Dr. James Watson thinks that patenting human genes is “lunacy.” What scientific discovery is he known for?
Which court ruled this week that a sentencing scheme of mandatory life in prison without the possibility of parole for children is unconstitutional?
Which discriminatory provision of Arizona’s anti-immigrant law did the Supreme Court uphold this week?
Why does the government continue to fight ACLU efforts to increase transparency regarding the targeted killing program?
What ACLU tool can you use to read over 100,000 pages of documents related to the Bush administration’s rendition, detention, and interrogation policies and practices?
James Watson, Discoverer of DNA: Patenting Human Genes Is “Lunacy”
Recently, Dr. James Watson filed an amicus brief opposing gene patenting in our lawsuit challenging Myriad Genetics' patents on two human genes associated with hereditary breast and ovarian cancer. Dr. Watson, along with Francis Crick, identified DNA’s ability to create life through its double helical structure and its information-coding sequences in 1953. His brief explains why, from the perspective of a scientist whose work laid the foundation for all genetic research, gene patenting is “lunacy.”
ACLU Lens: Supreme Court Rules Against Mandatory Life Without Parole for Children
A message for Alabama, Arkansas, and the entire United States: a sentencing scheme of mandatory life in prison without the possibility of parole for juvenile homicide offenders (JLWOP) is cruel and unusual punishment. That’s what the Supreme Court said this week when it ruled in Miller v. Alabama and Jackson v. Hobbs that such sentencing schemes violate the Eight Amendment of the U.S. Constitution.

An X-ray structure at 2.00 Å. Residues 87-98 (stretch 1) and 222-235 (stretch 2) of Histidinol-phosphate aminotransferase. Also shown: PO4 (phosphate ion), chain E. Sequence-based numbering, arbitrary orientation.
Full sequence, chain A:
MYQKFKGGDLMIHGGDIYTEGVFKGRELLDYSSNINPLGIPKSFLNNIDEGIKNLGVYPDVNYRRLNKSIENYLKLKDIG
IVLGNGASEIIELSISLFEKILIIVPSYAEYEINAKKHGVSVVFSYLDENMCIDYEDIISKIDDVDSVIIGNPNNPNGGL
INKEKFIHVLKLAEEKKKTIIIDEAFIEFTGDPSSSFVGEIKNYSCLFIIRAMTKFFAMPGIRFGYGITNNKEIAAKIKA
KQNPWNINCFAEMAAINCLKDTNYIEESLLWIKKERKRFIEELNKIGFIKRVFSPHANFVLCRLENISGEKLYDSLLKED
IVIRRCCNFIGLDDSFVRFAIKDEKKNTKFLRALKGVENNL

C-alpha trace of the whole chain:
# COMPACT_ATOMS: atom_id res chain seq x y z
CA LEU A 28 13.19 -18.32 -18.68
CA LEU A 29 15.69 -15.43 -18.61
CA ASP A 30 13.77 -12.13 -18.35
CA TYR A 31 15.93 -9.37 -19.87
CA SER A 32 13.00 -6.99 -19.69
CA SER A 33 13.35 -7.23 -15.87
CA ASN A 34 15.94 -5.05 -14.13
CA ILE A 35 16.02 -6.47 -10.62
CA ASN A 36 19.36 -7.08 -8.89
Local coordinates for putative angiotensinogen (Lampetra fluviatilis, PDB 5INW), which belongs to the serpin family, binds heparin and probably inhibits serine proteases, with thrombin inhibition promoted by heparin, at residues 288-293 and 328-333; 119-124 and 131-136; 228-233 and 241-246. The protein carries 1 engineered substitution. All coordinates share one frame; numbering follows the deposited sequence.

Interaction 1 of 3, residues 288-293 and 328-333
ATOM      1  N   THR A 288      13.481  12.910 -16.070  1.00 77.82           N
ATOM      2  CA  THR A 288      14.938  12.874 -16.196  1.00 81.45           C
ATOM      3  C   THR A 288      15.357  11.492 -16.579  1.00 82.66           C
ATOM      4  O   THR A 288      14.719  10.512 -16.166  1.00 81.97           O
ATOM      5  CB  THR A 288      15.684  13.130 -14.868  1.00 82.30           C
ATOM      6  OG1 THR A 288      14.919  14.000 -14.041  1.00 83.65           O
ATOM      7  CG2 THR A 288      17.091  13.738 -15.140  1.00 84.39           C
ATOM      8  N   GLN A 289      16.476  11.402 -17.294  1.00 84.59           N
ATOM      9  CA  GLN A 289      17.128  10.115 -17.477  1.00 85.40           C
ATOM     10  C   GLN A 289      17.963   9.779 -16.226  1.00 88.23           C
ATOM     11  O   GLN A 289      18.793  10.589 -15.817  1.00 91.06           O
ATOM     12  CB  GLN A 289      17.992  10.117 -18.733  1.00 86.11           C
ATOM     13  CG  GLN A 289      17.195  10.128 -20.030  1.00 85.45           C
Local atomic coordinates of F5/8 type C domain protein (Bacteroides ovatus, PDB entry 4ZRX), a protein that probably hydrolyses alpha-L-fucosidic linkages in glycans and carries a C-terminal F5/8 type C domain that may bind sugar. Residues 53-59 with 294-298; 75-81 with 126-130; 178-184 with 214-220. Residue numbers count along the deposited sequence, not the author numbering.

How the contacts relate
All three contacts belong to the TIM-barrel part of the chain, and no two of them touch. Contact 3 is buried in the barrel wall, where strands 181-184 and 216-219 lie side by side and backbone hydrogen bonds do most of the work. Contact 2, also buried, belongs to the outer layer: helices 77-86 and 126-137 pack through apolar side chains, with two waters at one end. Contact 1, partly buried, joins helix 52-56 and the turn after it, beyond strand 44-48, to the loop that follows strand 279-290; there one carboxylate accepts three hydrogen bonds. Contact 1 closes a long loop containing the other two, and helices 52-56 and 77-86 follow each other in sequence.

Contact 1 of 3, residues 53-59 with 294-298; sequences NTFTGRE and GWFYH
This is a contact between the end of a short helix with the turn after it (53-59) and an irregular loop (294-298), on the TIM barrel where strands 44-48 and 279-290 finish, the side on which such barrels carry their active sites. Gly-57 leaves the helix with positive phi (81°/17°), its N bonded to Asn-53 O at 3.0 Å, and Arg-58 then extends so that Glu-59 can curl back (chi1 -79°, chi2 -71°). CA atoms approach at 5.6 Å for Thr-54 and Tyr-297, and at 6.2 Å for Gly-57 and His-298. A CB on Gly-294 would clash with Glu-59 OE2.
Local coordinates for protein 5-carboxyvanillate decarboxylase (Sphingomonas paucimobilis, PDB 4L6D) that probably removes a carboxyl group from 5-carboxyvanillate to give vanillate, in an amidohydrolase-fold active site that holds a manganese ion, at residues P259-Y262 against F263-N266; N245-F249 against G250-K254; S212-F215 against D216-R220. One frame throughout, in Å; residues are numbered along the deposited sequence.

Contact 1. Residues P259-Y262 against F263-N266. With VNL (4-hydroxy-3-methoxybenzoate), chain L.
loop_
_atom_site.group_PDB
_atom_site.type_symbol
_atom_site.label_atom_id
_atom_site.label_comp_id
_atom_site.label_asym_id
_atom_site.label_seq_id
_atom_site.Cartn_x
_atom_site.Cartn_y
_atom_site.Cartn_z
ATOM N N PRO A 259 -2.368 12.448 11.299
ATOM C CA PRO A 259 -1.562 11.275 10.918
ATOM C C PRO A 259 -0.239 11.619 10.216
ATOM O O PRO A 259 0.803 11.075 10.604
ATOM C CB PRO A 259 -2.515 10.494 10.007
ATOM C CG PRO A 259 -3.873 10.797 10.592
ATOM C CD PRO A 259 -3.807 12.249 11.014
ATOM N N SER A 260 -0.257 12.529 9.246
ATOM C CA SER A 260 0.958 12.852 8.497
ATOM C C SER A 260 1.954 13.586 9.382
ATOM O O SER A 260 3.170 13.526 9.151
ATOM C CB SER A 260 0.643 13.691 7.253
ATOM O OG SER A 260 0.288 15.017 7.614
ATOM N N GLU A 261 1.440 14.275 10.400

Supreme Court Deals Blow to 3 Provisions of Arizona’s Racial Profiling Law but Allows “Show Me Your Papers” Provision to Live Another Day
This week’s Supreme Court decision in Arizona v. United States rightly rejects three parts of Arizona’s controversial SB 1070 law as unconstitutional. Yet critically, the Court opens the door to racial profiling by upholding the most egregious provision, the “show me your papers” provision, Section 2(B) of the law. The Court did, however, recognize that in practice Section 2(B) may suffer from constitutional defects that make it vulnerable to legal challenge going forward. But the Court basically kicked the racial profiling can down the road. The ACLU will seize this opportunity and continue the battle against laws like SB 1070 which encourage and codify racial profiling of immigrant communities and people of color.
The Government’s Pseudo-Secrecy Snow Job on Targeted Killing
Just before a midnight deadline on Wednesday, the government filed its legal brief responding to the ACLU’s Freedom of Information Act lawsuit seeking information about the legal and factual basis for the deaths of three U.S. citizens in targeted killing drone strikes last fall. Our initial reaction to the brief is here, but the government’s position is so remarkable that it warrants further comment.
ACLU Launches Torture Database in Recognition of International Day in Support of Victims of Torture
For Torture Awareness Month, we are launching the Torture Database, a compilation of over 100,000 pages of documents related to the Bush administration’s rendition, detention, and interrogation policies and practices. The database is our effort to provide meaningful public access to the primary documentation of torture and abuse during the years following September 11, 2001.
This is your week in civil liberties. Let us know if this is useful or if you'd like to see changes. Share your thoughts: email@example.com